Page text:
71.9 F
Honolulu
Thursday, May 13, 2021
Now in its sixth year, the University of Hawaii at Manoa Hawaii Space Exploration Analog and Simulation (HI-SEAS) is set to begin its next mission with the most international crew in the history of the research project. The four astronaut-like...
Local freight forwarding company Ship To Hawaii has partnered with software development firm Sudokrew Solutions to make it easlier for Hawaii residents to ship Ikea products to the Aloha State. Social media in Hawaii recently buzzed with the...
Energy Excelerator, the national clean energy program dedicated to helping solve the world’s systems challenges, announced its fifth cohort of 12 companies. Ranging from aerial spectroscopy for farmers to a new CO2 conversion technology, these companies...
The number of startups in Hawaii has increased from 18 in 2013 to 145 in 2016 and total capital (revenue and funding raised) jumped from $28 million in 2013 to over $252 million in 2016,...
The National Science Foundation has awarded $20 million to the University of Hawaii to do a five-year, groundbreaking study of water sustainability issues through a collaboration called ‘Ike Wai. UH officials say the project will provide critical data and data models to water resource stakeholders. Increasing population, changing land use practices and issues relating to climate change are contributing to growing concerns over water quality and quantity in Hawaii. "Water really is life," said UH President David Lassner.
The threat that climate change and human activity poses to the world's coral reefs was the focus of the winning entry in Hawaii's first NASA Space Apps Challenge event. CoralBeat won "Best Overall App" at the Honolulu competition, which was held at the Manoa Innovation Center from April 22-24. The diverse team included coders, scientists and science enthusiasts, and subject matter experts from NOAA and the Hawaii Institute of Marine Biology. CoralBeat is an app focused on coral bleaching in Hawaii, with an interactive map that displays years of NASA satellite data depicting sea surface temperatures observed over the entire globe. An animation in the app shows how the ocean has warmed during the most recent El Niño event.
When confronted with a jellyfish sting, people often reach for an ice pack for relief. But a new study out of the University of Hawaii has found that the opposite approach is more effective. A recent study by researchers at UH Mānoa, published this month in the journal Toxins, may finally put to rest the ongoing debate about whether to use cold or heat to treat jellyfish stings. Their systematic and critical review provides overwhelming evidence that clinical outcomes from all kinds of jellyfish stings are improved following treatment with hot packs or hot-water immersion. Jellyfish stings are a growing public health concern worldwide and are responsible for more deaths than shark attacks each year.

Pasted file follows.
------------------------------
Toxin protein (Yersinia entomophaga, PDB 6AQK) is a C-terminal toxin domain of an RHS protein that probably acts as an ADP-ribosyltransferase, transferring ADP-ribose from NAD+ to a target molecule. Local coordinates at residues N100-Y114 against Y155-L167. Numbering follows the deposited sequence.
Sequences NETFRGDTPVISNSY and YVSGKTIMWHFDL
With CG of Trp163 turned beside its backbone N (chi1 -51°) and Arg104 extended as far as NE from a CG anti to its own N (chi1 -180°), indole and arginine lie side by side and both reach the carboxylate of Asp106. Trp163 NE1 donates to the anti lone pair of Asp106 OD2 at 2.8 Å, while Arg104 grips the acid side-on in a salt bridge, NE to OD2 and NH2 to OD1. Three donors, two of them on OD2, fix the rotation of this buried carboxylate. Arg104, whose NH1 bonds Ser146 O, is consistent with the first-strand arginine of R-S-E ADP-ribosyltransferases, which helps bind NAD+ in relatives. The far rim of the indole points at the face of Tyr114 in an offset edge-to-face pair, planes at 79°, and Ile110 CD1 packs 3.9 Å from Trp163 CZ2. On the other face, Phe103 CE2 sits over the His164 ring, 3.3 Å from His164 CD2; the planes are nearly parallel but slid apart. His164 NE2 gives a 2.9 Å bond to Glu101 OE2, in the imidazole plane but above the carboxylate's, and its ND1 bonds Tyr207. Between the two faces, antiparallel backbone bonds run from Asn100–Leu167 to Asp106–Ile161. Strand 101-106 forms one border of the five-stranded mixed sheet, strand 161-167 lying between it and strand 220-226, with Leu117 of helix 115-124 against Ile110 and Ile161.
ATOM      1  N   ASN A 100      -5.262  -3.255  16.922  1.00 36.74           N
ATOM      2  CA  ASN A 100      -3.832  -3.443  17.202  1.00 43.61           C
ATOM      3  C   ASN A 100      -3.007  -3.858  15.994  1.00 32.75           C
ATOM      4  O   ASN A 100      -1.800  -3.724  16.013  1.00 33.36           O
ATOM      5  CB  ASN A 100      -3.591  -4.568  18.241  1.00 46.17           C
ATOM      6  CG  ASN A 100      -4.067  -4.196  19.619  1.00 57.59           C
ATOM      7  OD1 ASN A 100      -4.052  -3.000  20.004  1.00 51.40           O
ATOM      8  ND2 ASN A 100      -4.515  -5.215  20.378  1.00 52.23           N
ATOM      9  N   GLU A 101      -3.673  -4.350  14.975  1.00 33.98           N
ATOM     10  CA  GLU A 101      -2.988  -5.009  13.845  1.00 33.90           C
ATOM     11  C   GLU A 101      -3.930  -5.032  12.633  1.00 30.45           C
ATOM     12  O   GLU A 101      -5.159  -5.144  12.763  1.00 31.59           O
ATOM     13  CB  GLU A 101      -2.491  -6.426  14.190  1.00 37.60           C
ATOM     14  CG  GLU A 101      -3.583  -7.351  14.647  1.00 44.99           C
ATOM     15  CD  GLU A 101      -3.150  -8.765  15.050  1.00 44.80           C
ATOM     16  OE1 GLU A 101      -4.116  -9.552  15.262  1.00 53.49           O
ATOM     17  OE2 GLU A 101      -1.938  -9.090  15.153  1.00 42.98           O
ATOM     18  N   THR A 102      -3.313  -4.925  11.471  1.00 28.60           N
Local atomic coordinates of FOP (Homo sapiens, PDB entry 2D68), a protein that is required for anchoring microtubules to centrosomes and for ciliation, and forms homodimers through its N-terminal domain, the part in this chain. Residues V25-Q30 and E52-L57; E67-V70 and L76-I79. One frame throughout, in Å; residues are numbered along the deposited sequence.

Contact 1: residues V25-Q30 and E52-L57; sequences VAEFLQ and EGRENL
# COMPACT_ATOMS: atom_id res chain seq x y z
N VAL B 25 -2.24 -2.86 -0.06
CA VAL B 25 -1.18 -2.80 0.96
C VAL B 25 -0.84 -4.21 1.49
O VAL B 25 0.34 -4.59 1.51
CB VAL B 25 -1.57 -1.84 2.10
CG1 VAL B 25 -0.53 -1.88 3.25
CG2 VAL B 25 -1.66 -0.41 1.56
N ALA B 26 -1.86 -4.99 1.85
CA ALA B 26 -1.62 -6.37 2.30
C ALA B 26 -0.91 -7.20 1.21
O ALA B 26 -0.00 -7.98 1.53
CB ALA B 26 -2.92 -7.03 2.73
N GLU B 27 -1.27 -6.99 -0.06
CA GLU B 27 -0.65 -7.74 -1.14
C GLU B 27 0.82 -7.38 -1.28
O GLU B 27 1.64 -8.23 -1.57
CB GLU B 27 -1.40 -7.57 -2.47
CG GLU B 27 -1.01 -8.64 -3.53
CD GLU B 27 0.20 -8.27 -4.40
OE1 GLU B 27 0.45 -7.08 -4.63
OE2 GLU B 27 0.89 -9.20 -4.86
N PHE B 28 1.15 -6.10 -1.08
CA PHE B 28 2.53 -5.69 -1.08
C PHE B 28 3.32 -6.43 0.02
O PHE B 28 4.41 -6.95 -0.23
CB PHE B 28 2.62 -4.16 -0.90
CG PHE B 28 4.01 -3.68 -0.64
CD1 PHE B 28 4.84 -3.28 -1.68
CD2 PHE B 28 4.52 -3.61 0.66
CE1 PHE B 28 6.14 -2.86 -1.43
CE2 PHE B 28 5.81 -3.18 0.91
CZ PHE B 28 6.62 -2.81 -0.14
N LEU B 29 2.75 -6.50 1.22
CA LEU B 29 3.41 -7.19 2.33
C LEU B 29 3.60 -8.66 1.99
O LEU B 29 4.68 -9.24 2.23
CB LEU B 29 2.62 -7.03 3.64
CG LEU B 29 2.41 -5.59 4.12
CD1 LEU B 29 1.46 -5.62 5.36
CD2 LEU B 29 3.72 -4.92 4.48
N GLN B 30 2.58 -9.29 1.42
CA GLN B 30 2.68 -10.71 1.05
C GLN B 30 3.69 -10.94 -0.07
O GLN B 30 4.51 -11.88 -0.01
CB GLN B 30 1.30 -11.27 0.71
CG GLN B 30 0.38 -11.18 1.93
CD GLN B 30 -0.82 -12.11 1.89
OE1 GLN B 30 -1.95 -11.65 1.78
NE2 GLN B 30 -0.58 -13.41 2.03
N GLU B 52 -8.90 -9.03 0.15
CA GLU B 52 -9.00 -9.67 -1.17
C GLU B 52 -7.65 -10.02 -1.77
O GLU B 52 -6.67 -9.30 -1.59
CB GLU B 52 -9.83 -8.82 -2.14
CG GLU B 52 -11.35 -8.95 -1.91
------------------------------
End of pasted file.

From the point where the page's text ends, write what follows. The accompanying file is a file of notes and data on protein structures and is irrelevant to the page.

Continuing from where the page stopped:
Hawaii Emergency Management Agency (HI-EMA) is encouraging the public to take tsunami preparedness into their own hands this April during Tsunami Awareness Month. Seventy years ago, on April 1, 1946, one of the deadliest tsunamis to ever hit Hawaii caused widespread devastation on all islands. Generated by an earthquake in the Aleutian Islands, the massive tsunami took 159 lives and caused more than $26 million in damage. April was chosen as the month to honor and remember the lives lost in all tsunamis to hit the state. Due to Hawaii’s location in the middle of the Pacific Ocean, we are extremely vulnerable to the threat of tsunamis. Distantly generated tsunamis can reach Hawaii within several hours and are triggered by earthquakes that take place along the Ring of Fire, which circles the Pacific Rim. Locally generated tsunamis are caused by earthquakes or volcanic activity that occur in or near the Hawaiian Islands, and can make landfall in a matter of minutes.
Typhoon Soudelor made landfall over the weekend on the Mariana Islands of Saipan and Tinian. Category 2 hurricane force winds caused extensive widespread damage to Saipan, taking out the island’s power, water and sewage facilities...
Today, W. M. Keck Observatory launched a new smartphone app to stoke the curiosity and wonder of astronomy. KeckWatch offers mankind's collected knowledge of the cosmos on the screen of your iOS device. In addition to being able to easily identify stars and planets with both conventional and Hawaiian names, it offers a unique glimpse through the gigantic eyes of the Keck I and Keck II telescopes, the two largest and most scientifically productive telescope on Earth. The app was built by First Light Design, the makers of category-defining app Distant Suns, and can be can be downloaded from the iTunes App Store today. "Our work studying the cosmos these past two decades has led to remarkable understandings of our Universe and has placed Hawaii as the premiere location on Earth for astronomical research," said Hilton Lewis, director of Keck Observatory.